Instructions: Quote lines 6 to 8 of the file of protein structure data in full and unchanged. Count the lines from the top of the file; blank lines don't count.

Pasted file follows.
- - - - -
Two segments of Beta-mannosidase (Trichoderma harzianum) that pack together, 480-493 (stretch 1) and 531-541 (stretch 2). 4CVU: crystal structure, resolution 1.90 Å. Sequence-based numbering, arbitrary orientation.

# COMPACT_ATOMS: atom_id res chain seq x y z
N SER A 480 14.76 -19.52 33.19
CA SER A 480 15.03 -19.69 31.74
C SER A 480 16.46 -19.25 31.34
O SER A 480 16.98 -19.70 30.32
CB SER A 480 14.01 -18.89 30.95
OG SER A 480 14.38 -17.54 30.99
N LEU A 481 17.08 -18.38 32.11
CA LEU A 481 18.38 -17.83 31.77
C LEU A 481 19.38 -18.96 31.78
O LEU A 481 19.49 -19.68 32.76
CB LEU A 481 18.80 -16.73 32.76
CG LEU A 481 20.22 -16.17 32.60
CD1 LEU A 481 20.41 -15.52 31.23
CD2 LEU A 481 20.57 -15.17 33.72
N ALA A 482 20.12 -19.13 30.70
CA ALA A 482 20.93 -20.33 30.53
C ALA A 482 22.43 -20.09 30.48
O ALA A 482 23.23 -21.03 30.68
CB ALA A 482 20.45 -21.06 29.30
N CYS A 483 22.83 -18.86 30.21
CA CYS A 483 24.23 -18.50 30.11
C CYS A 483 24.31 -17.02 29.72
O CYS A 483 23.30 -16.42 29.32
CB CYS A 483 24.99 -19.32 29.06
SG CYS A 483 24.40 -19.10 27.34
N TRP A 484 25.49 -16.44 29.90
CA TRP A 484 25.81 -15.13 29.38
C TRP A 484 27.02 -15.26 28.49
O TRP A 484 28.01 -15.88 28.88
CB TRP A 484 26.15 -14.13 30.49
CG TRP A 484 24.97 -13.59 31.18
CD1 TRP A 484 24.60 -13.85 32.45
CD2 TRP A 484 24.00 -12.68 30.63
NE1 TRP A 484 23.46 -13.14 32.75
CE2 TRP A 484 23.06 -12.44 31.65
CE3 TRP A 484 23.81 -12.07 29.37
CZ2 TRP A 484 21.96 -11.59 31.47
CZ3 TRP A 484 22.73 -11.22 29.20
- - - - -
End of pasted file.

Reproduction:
O SER A 480 16.98 -19.70 30.32
CB SER A 480 14.01 -18.89 30.95
OG SER A 480 14.38 -17.54 30.99